The Swiss Primary Hypersomnolence and Narcolepsy Cohort study (SPHYNCS): Study protocol for a prospective, multicentre cohort observational study.

Dietmann, Anelia; Wenz, Elena; van der Meer, Julia; Ringli, Maya; Warncke, Jan D; Edwards, Ellen; Schmidt, Markus H; Bernasconi, Corrado A; Nirkko, Arto; Strub, Mathias; Miano, Silvia; Manconi, Mauro; Acker, Jens; von Manitius, Sigrid; Baumann, Christian R; Valko, Philip O; Yilmaz, Bahtiyar; Brunner, Andreas-David; Tzovara, Athina; Zhang, Zhongxing; ... (2021). The Swiss Primary Hypersomnolence and Narcolepsy Cohort study (SPHYNCS): Study protocol for a prospective, multicentre cohort observational study. Journal of sleep research, 30(5), e13296. Wiley 10.1111/jsr.13296

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Narcolepsy type 1 (NT1) is a disorder with well-established markers and a suspected autoimmune aetiology. Conversely, the narcoleptic borderland (NBL) disorders, including narcolepsy type 2, idiopathic hypersomnia, insufficient sleep syndrome and hypersomnia associated with a psychiatric disorder, lack well-defined markers and remain controversial in terms of aetiology, diagnosis and management. The Swiss Primary Hypersomnolence and Narcolepsy Cohort Study (SPHYNCS) is a comprehensive multicentre cohort study, which will investigate the clinical picture, pathophysiology and long-term course of NT1 and the NBL. The primary aim is to validate new and reappraise well-known markers for the characterization of the NBL, facilitating the diagnostic process. Seven Swiss sleep centres, belonging to the Swiss Narcolepsy Network (SNaNe), joined the study and will prospectively enrol over 500 patients with recent onset of excessive daytime sleepiness (EDS), hypersomnia or a suspected central disorder of hypersomnolence (CDH) during a 3-year recruitment phase. Healthy controls and patients with EDS due to severe sleep-disordered breathing, improving after therapy, will represent two control groups of over 50 patients each. Clinical and electrophysiological (polysomnography, multiple sleep latency test, maintenance of wakefulness test) information, and information on psychomotor vigilance and a sustained attention to response task, actigraphy and wearable devices (long-term monitoring), and responses to questionnaires will be collected at baseline and after 6, 12, 24 and 36 months. Potential disease markers will be searched for in blood, cerebrospinal fluid and stool. Analyses will include quantitative hypocretin measurements, proteomics/peptidomics, and immunological, genetic and microbiota studies. SPHYNCS will increase our understanding of CDH and the relationship between NT1 and the NBL. The identification of new disease markers is expected to lead to better and earlier diagnosis, better prognosis and personalized management of CDH.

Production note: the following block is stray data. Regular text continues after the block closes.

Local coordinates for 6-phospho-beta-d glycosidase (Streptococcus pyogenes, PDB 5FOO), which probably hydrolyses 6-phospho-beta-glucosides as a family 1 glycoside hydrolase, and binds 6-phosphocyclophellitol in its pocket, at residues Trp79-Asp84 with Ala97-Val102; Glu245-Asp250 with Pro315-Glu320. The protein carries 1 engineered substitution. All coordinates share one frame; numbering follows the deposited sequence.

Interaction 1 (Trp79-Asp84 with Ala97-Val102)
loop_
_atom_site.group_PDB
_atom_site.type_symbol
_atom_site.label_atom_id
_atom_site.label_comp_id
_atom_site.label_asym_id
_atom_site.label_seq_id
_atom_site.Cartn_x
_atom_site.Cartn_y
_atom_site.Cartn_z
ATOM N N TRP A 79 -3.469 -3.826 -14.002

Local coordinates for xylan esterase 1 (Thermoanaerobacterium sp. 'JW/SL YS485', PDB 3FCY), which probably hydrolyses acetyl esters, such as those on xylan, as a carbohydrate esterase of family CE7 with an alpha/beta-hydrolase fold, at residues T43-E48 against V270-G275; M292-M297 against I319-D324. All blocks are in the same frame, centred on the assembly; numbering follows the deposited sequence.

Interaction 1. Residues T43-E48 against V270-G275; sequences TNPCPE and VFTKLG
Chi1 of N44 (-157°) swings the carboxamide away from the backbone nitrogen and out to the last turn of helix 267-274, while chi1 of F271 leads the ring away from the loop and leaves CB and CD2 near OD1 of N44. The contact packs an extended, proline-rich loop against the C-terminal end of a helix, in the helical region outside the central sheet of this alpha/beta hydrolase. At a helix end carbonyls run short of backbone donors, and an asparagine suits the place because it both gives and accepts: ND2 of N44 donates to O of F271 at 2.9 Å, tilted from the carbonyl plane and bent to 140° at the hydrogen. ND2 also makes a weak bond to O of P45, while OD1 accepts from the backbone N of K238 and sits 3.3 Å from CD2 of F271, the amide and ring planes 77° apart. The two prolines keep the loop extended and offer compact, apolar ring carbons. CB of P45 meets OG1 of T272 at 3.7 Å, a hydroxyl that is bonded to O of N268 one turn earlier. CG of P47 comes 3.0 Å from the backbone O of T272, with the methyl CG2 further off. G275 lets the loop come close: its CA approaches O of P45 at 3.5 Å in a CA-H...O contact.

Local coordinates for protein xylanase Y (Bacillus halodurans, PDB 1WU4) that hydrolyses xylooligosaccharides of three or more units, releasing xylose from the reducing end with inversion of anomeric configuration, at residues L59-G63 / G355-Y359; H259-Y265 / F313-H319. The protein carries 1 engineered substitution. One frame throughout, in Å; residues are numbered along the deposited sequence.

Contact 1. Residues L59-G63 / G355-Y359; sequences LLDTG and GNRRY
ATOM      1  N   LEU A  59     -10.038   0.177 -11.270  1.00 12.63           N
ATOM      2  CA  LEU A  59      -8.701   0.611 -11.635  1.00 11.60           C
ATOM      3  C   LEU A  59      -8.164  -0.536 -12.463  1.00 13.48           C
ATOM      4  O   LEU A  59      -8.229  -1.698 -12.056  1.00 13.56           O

Item Type:

Journal Article (Original Article)

Division/Institute:

04 Faculty of Medicine > Department of Haematology, Oncology, Infectious Diseases, Laboratory Medicine and Hospital Pharmacy (DOLS) > Institute of Clinical Chemistry
04 Faculty of Medicine > Department of Head Organs and Neurology (DKNS) > Clinic of Neurology
04 Faculty of Medicine > Department of Gastro-intestinal, Liver and Lung Disorders (DMLL) > Clinic of Visceral Surgery and Medicine > Gastroenterology
08 Faculty of Science > Institute of Computer Science (INF)

Graduate School:

Graduate School for Health Sciences (GHS)

UniBE Contributor:

Dietmann, Anelia; van der Meer, Julia; Ringli, Maya; Warncke, Jan; Edwards, Ellen; Schmidt, Markus; Bernasconi, Corrado Angelo; Yilmaz, Bahtiyar; Tzovara, Athina; Largiadèr, Carlo Rodolfo; Khatami, Ramin and Bassetti, Claudio

Subjects:

600 Technology > 610 Medicine & health
000 Computer science, knowledge & systems
500 Science > 510 Mathematics

ISSN:

1365-2869

Publisher:

Wiley

Language:

English

Submitter:

Chantal Kottler

Date Deposited:

12 Jul 2021 16:55

Last Modified:

17 Sep 2021 01:33

Publisher DOI:

10.1111/jsr.13296

PubMed ID:

33813771

Uncontrolled Keywords:

biomarkers electrophysiology excessive daytime sleepiness hypersomnia sleep-wake disorders

BORIS DOI:

10.48350/157478

URI:

https://boris.unibe.ch/id/eprint/157478

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